AUSCERT External Security Bulletin Redistribution
                      ESB-2000.275 -- RHSA-2000:066-05
 lpr has a format string security bug, LPRng compat issues, and a race cond.
                               6 October 2000


	AusCERT Security Bulletin Summary

Product:                lpr
Vendor:                 Red Hat
Operating System:       Red Hat Linux
Impact:                 Root Compromise
Access Required:        Local
Ref:                    ESB-2000.274

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                   Red Hat, Inc. Security Advisory

Synopsis:          lpr has a format string security bug, LPRng compat issues, and a race cond.
Advisory ID:       RHSA-2000:066-05
Issue date:        2000-09-25
Updated on:        2000-10-04
Product:           Red Hat Linux
Keywords:          lpr security lpd LPRng
Cross references:  N/A
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1. Topic:

lpr has a format string security bug.  It also mishandles any extension to
the lpd communication protocol, and assumes that the instructions contained
in the extension are a file it should try to print.  It also has a race
condition in the handling of queue interactions that can cause the queue to

Note: Packages indicated in revision -03 and earlier were not signed with
the Red Hat GPG key.  This has been corrected.

2. Relevant releases/architectures:

Red Hat Linux 5.0 - i386, alpha
Red Hat Linux 5.1 - i386, alpha, sparc
Red Hat Linux 5.2 - i386, alpha, sparc
Red Hat Linux 6.0 - i386, alpha, sparc
Red Hat Linux 6.1 - i386, alpha, sparc
Red Hat Linux 6.2 - i386, alpha, sparc

3. Problem description:

The old BSD-based lpr which we shipped with Red Hat Linux 5.x and 6.x has a
recently discovered format string bug in its calls to the syslog facility. 
While we are not aware of any exploits for this issue, it might be possible
for a user to gain local root access.  For this reason, upgrading to the
new lpr is strongly encouraged.

Additionally, lpr did not properly handle extensions to the lpd protocol. 
LPRng, an advanced replacement for lpr included in Red Hat Linux 7, makes
use of extensions.  The lpr included in Red Hat Linux 6.2 and earlier will
not recognize these extensions, and attempt to handle the instructions as
if they were a file to be printed.  As a result, the lpr system sends out
three of the following email messages per print job:

Date: Thu, 10 Aug 2000 21:36:32 -0400
From: bin <bin@redhat.com>
Reply-To: root@yyyyy.redhat.com
To: xxxx@xxxxxx.redhat.com
Subject: lp printer job "(stdin)"

Your printer job ((stdin)) 
was not printed because the daemon could not stat the file

Additionaly, a race condition exists in the contention for the lock file,
making it posible for the queue to get into a wedged state.

These problems are now fixed.

4. Solution:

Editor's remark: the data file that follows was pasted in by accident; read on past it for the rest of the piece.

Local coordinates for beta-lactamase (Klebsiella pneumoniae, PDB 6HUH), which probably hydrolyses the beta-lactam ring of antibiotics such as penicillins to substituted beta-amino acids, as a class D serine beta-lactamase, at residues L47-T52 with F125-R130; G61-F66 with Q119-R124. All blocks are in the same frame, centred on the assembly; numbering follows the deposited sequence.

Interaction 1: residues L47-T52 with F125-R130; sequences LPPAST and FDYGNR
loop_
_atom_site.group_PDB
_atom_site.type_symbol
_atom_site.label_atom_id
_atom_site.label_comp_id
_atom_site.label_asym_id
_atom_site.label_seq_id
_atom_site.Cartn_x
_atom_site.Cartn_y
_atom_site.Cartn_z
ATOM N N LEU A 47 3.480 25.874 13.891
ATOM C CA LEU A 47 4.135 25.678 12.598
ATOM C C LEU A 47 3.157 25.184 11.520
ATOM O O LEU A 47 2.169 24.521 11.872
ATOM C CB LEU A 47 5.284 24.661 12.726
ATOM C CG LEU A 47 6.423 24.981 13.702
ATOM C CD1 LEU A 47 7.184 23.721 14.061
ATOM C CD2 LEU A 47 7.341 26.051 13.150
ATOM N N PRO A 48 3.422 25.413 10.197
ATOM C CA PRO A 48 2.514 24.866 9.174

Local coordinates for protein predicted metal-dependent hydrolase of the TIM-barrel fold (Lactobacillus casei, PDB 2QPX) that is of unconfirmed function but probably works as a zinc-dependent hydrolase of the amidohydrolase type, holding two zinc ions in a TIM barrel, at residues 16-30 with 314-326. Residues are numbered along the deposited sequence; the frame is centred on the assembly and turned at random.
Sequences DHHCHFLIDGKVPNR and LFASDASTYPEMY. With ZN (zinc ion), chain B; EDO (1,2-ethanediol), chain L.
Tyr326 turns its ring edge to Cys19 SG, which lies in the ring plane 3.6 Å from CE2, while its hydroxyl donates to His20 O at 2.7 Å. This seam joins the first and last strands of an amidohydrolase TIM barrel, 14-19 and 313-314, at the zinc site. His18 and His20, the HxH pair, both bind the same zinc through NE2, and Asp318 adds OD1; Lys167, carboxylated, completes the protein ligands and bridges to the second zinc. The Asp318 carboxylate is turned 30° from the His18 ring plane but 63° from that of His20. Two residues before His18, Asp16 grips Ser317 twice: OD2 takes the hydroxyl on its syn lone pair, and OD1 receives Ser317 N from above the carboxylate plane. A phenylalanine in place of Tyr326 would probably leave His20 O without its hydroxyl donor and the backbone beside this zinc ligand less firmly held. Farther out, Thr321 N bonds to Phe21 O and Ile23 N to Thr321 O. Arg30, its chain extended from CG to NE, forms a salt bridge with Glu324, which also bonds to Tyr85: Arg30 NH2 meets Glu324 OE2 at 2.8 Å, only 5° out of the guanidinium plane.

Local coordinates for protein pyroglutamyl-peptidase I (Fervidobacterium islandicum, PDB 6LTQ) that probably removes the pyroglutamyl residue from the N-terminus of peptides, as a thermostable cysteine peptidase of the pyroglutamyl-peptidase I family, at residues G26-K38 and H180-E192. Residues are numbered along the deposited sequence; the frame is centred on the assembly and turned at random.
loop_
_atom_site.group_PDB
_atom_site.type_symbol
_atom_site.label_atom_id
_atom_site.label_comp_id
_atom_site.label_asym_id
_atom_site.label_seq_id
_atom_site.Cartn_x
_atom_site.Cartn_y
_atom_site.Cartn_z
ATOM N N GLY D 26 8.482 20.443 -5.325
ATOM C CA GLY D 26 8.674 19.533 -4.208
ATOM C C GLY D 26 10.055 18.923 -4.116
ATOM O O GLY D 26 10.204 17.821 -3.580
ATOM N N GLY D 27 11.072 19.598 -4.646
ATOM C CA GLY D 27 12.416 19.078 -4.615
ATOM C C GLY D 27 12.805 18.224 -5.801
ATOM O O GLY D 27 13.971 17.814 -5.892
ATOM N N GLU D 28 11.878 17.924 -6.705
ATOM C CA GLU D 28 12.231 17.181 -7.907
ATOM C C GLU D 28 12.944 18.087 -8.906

For each RPM for your particular architecture, run:

rpm -Fvh [filename]

where filename is the name of the RPM.

Additionally, after upgrading, you will want to restart your "lpd" service
by executing the following as root:

/etc/rc.d/init.d/lpd restart

If you do not need printing at all on your system, we recommend you remove
the lpr print system:

/etc/rc.d/init.d/lpd stop
rpm -e lpr

5. Bug IDs fixed (http://bugzilla.redhat.com/bugzilla for more info):

16032 - LPRng lpd/BSD lpd generate stat errors in LPRng->BSD queue interactions.
11740 - Race condition in locking for LPD
16725 - BSD lpr 0.50-5 Errata Tracking Bug

6. RPMs required:

Red Hat Linux 5.2:





Red Hat Linux 6.x:





7. Verification:

MD5 sum                           Package Name
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c4c0311c59fd741507a41ce6705d7b11  5.2/SRPMS/lpr-0.50-7.5.x.src.rpm
3ee5d7ae89389678c48a881ea9f13de3  5.2/alpha/lpr-0.50-7.5.x.alpha.rpm
1a516bb638568f516beda7dd98c8ee1b  5.2/i386/lpr-0.50-7.5.x.i386.rpm
73308d3778f5f9f953c794cecd98dde4  5.2/sparc/lpr-0.50-7.5.x.sparc.rpm
49d59ce8e0347a59a55ae10e142ad709  6.2/SRPMS/lpr-0.50-7.6.x.src.rpm
031b2bb377ec41ca2f1b924a0e92fad6  6.2/alpha/lpr-0.50-7.6.x.alpha.rpm
d1576d4478830b78f2368935eb59044a  6.2/i386/lpr-0.50-7.6.x.i386.rpm
031b953bd97f40e5b9f11696ac27c4d5  6.2/sparc/lpr-0.50-7.6.x.sparc.rpm

These packages are GPG signed by Red Hat, Inc. for security.  Our key
is available at:

You can verify each package with the following command:
    rpm --checksig  <filename>

If you only wish to verify that each package has not been corrupted or
tampered with, examine only the md5sum with the following command:
    rpm --checksig --nogpg <filename>

8. References:

Thanks go to Chris Evans <chris@scary.beasts.org> for spotting this in the
OpenBSD lpr CVS commit logs, and verifying the problem existed for Linux as

Copyright(c) 2000 Red Hat, Inc.

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